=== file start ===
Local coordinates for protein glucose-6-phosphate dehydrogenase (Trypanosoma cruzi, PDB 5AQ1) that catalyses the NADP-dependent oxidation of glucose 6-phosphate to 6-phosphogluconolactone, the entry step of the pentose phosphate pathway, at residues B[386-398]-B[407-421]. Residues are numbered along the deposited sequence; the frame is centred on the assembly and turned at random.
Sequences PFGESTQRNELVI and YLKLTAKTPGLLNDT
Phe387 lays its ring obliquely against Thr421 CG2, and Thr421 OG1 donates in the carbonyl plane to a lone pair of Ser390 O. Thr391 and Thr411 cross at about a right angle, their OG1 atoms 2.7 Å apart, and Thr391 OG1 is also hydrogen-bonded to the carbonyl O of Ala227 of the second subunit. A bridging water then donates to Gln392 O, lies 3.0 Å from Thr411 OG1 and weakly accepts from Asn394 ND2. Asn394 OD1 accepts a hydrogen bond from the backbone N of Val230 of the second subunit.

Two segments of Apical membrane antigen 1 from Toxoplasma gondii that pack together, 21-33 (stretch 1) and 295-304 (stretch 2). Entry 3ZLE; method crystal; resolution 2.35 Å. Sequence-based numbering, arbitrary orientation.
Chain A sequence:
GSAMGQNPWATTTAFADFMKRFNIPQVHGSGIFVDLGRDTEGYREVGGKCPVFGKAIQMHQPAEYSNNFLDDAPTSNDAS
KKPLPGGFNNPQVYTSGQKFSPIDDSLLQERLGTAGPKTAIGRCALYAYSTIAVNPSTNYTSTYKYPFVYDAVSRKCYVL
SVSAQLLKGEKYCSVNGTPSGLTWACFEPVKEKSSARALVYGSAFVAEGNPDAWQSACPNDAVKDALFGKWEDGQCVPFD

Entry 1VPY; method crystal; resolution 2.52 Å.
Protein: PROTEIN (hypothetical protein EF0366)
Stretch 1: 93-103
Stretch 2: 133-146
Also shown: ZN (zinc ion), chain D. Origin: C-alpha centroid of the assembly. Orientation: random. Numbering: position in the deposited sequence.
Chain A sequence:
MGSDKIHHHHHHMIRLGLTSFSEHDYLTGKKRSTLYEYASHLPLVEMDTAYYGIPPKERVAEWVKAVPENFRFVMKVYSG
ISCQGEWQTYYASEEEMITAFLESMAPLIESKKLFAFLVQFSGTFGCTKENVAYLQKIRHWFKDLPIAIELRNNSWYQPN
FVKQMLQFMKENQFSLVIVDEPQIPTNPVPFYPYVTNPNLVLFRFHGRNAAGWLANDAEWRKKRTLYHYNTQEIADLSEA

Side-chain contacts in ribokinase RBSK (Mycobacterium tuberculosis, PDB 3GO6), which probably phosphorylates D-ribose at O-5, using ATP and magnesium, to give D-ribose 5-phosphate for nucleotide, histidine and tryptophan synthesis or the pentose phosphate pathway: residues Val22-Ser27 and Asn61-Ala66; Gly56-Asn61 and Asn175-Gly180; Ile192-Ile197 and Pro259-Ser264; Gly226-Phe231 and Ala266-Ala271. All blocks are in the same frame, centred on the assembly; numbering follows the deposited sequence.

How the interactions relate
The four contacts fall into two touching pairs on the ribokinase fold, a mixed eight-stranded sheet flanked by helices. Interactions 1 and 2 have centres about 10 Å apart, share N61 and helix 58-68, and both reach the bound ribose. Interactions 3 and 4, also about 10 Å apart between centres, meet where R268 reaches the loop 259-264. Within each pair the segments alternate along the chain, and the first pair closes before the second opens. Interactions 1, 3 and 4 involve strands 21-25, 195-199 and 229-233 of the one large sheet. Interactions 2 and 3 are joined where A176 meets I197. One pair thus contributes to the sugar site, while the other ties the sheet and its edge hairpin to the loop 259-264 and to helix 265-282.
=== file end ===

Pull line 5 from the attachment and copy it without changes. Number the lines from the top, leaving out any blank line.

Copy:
Chain A sequence: